The transfer initiative has four goals for the college, which include becoming more transfer-friendly, attracting more transfer students, helping inform potential transfer students of their options and building partnerships, according to Walters.
Last year, as part of the initiative, the college started using U.Select, a website that allows transfer students to view course equivalencies from their college. According to Walters, the college has continued to update its U.Select database and will endeavor to ensure the information is accurate.
Previously, the college evaluated transfer equivalencies on a case-by-case basis, but this year they developed a new system that gives departments the option of listing courses from an outside college as being equivalent to a Columbia course, according to Walters.
Louise Love, interim provost and vice president of Academic Affairs, said she is pleased with the work that has come from the transfer initiative and the new system of classifying students is more accurate.
Love said transfer enrollment has been declining for years but added that transfer students are extremely valuable to the college.
“[The college] really values transfer students that come in with some experience already, that come above the freshman level,” Love said.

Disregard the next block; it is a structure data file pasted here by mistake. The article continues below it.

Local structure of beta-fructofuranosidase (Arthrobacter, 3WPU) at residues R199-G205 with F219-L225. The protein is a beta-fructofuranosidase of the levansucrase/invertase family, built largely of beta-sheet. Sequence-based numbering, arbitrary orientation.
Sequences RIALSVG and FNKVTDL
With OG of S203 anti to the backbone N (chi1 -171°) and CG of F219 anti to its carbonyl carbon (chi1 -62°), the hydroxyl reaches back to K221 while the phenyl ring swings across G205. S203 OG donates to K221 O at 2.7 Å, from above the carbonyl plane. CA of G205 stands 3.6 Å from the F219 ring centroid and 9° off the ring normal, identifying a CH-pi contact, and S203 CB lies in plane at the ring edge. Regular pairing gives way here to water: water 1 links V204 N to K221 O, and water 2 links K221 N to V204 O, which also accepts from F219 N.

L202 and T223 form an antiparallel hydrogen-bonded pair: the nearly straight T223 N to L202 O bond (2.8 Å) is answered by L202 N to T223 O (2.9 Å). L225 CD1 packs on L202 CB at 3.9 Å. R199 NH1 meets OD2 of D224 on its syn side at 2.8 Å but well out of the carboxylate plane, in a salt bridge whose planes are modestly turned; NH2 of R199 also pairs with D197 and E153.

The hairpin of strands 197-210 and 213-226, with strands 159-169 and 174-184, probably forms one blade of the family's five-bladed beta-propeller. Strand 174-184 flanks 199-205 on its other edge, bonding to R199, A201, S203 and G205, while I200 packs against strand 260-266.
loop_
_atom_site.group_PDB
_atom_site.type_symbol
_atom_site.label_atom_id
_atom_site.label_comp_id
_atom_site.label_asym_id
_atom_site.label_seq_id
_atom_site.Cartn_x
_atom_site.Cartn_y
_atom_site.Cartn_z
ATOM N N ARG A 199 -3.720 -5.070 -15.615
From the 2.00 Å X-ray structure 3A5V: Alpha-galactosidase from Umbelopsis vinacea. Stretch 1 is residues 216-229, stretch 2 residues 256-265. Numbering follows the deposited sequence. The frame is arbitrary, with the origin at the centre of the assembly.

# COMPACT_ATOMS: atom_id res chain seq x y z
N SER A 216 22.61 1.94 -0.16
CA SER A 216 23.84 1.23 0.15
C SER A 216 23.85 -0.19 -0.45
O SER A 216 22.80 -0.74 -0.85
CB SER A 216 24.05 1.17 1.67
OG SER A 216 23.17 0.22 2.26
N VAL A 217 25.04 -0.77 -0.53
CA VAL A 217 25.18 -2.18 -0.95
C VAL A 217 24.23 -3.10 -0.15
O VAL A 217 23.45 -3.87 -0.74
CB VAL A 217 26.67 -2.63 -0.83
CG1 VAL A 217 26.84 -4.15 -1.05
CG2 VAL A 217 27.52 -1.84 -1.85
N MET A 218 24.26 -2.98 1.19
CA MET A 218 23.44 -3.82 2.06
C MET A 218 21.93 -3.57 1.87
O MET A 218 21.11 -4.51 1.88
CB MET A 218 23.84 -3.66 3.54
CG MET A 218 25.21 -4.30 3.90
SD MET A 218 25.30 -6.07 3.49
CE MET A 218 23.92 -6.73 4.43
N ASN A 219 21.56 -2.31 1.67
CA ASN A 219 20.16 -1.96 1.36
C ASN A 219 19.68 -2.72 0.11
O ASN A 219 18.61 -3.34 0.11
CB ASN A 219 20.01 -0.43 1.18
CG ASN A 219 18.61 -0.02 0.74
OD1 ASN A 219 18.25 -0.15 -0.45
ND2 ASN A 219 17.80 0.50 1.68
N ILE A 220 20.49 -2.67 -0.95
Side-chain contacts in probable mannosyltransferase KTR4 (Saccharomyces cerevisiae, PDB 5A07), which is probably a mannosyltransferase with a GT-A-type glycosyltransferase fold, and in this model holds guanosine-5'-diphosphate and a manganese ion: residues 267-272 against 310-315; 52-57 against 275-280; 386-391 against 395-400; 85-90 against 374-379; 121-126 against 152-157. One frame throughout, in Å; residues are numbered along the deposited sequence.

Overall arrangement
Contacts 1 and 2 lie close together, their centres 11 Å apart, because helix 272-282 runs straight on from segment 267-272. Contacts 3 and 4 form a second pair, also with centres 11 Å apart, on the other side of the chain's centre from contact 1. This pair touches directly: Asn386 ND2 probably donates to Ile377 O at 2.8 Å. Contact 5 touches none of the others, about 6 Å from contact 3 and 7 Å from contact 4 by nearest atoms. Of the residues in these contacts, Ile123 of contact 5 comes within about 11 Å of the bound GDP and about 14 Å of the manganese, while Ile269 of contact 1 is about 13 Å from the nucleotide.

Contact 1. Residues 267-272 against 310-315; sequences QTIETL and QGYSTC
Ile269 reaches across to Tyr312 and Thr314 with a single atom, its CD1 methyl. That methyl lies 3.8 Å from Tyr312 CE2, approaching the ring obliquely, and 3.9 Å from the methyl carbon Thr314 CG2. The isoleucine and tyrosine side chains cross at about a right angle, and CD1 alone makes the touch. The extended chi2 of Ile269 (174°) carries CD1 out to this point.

“They have a higher graduation rate and they are people who have experience and are more likely to persist [to graduation].”
Love said the biggest hurdle transfer students face is whether previously obtained credit will transfer, how quickly they can complete a degree and how to do that in the most effective way.
The college is addressing these problems through the initiative’s plan to create articulation agreements with other colleges, Love said.
Articulation agreements are contracts between colleges that guarantee that one college’s classes will count toward degree requirements at another college.
Sherry Anton, associate director of recruitment, works to help attract more transfer students to the college through meeting with community colleges and their transfer coordinators.
According to Anton, the idea behind the creation of articulation agreements is that both schools can benefit from the agreement by helping students prepare for transferring. Anton said the college will pursue agreements with both two-year and four-year colleges, and will also seek partnerships with other institutions in addition to the Chicagoland colleges from which most students transfer.